We have sailed into the harbour of Orwellian reign of injustice where your place in the pyramidal pole will determine the kind of justice you deserve, no matter the weight of the evidence against your abuser. This observable paradox could not be more on your face than the judgement of Magistrate Abdullahi Ilelah, who, in Zuba, Abuja, dismissed the assault case filed by the Nigerian Police against the misogynist senator called Elisha Abbo. With this miscarriage of justice, we should begin to write the blackest pages of our judicial meltdown in this country. This country is being accelerated to destruction by lawyers, magistrates and judges who are not only the custodian of our law but also the last hope for the common man but who are now becoming enemies of common decency because of their automatic predilection to shield politicians and the powerful by legal obfuscation and scandalous judgement.
With this injustice, Nigerian civil and criminal laws need a reset especially in a world of new normal where injustices of the past are being interrogated globally. Ms Warmate public battering was a clear case of egregious brutality that induced our moral outrage. This barbarism should not go unpunished. Not in Nigeria. Rather, Abbo was acquitted and the judgement has morphed into a haunting worry and a celebration of outrageous judicial transgression. This injustice, if not reversed, touches on vulnerability, gender oppression, domestic violence, superiority, and helplessness. The question now is this: are our women safe from domestic abuse from the high and mighty? Would they be treated fairly by manipulative men? Can they control what happens to them? Questions like these no doubt have a way to transform into rhetorical weapons in the hands of the setters of our moral values.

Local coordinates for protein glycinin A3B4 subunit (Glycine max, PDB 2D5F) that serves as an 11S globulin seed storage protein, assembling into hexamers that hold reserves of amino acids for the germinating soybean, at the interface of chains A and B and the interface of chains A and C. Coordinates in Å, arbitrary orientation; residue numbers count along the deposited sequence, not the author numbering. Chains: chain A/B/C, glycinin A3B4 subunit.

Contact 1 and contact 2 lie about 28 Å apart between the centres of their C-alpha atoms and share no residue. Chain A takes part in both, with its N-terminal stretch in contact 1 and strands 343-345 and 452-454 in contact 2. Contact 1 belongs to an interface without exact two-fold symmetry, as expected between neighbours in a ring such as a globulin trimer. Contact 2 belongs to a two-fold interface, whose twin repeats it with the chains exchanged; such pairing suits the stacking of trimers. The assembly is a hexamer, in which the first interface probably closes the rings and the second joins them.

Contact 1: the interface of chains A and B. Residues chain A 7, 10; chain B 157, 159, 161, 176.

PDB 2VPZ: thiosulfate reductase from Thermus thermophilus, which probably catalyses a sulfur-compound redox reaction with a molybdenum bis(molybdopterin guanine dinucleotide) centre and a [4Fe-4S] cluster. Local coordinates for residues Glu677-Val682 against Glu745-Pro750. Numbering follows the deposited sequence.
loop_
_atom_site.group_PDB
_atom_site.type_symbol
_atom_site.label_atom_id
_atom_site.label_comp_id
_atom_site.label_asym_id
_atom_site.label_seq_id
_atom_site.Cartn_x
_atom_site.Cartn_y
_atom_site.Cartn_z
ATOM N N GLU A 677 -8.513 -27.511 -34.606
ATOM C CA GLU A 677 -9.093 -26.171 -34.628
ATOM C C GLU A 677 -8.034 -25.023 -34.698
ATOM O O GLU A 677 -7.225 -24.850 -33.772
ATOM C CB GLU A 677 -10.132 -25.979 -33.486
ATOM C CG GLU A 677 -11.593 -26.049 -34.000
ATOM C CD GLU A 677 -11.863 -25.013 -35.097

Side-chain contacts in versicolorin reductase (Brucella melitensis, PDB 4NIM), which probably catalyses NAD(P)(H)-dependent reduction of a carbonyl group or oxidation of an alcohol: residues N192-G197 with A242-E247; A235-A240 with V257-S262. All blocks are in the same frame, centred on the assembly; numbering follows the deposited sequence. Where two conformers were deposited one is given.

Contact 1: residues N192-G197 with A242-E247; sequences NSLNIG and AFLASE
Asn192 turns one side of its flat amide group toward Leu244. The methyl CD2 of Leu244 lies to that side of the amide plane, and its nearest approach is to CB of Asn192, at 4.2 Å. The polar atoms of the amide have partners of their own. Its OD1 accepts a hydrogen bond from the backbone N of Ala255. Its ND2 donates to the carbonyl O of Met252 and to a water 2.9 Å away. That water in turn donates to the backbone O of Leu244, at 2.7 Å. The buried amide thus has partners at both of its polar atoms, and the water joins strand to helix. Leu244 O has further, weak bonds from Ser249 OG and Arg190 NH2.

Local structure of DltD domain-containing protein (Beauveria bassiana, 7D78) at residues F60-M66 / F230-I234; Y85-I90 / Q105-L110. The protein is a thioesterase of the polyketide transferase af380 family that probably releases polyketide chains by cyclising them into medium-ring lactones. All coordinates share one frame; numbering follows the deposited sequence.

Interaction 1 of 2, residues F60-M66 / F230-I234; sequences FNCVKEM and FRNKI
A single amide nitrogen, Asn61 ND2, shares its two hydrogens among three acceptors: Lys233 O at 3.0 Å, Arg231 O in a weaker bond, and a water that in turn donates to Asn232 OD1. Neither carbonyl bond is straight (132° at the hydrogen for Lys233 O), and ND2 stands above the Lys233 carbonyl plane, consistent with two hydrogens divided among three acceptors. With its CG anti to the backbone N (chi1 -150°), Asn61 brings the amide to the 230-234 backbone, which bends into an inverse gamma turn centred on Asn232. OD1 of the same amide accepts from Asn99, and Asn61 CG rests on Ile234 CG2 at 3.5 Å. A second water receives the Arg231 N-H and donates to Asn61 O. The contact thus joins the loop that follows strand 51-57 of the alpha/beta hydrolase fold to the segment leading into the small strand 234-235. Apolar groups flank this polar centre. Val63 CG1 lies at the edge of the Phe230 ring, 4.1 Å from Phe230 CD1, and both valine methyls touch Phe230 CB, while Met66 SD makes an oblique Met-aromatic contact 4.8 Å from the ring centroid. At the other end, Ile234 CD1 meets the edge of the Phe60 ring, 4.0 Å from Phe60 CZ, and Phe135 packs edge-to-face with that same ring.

Senator Elisha Abbo has social and political power over Ms Warmate. The senator is a beneficiary of this country’s pernicious impunity where the political status quo denies and defends the reality of unjust legal pronouncements that favour them against the rest of us. According to the United Nations, “Violence against women is not confined to a specific culture, region, or country, or to particular groups of women within a society.
The roots of violence against women lie in historically unequal power relations between men and women, and persistent discrimination against women.” Domestic violence, according to statistics, kills more women worldwide than civil wars. This virus is becoming a pandemic as we see in the spate of sexual harassment, misconduct, and assault allegations being levied against pastors, musicians, media moguls, and celebrities including, but sadly not limited to Pastor Biodun Fatoyinbo, Daniel Oyebanjo (D’Banj), Johnny Depp, Bill Cosby, Bill O’Reily, Harvey Weinstein, Kevin Spacey, Matt Lauer, Garrison Keillor, Roy Moore, Al Franken and of course, the serial abuser, Donald Trump.
Ms Warmate testimony was graphic, detailed, and captured on camera and yet all her emotional aguish, abuse, public harassment, and gender oppression from the hand of a sociopath called Senator Elisha Abbo would later be dismissed by a chaos-generating and revisionist magistrate called Abdullahi Ilelah. In dismissing the case, judicial provocateur, the unmagisterial Magistrate Abdullahi Ilelah had this to say, “the evidence and exhibits tendered did not disclose a prima facie case of the alleged crime of criminal force and assault against the defendant Abbo. The prosecution’s case centred on the oral evidence of PW1 (Ms Warmate) and the two discs contained CCTV footage of the incident and alleged video clip of an apology from the defendant Abbo.” “The medical report of Mega Sight Eye Clinic did not disclose in detail what happened to the victim and Dr. Ambrose Ibegbule who wrote the report was not called as a witness.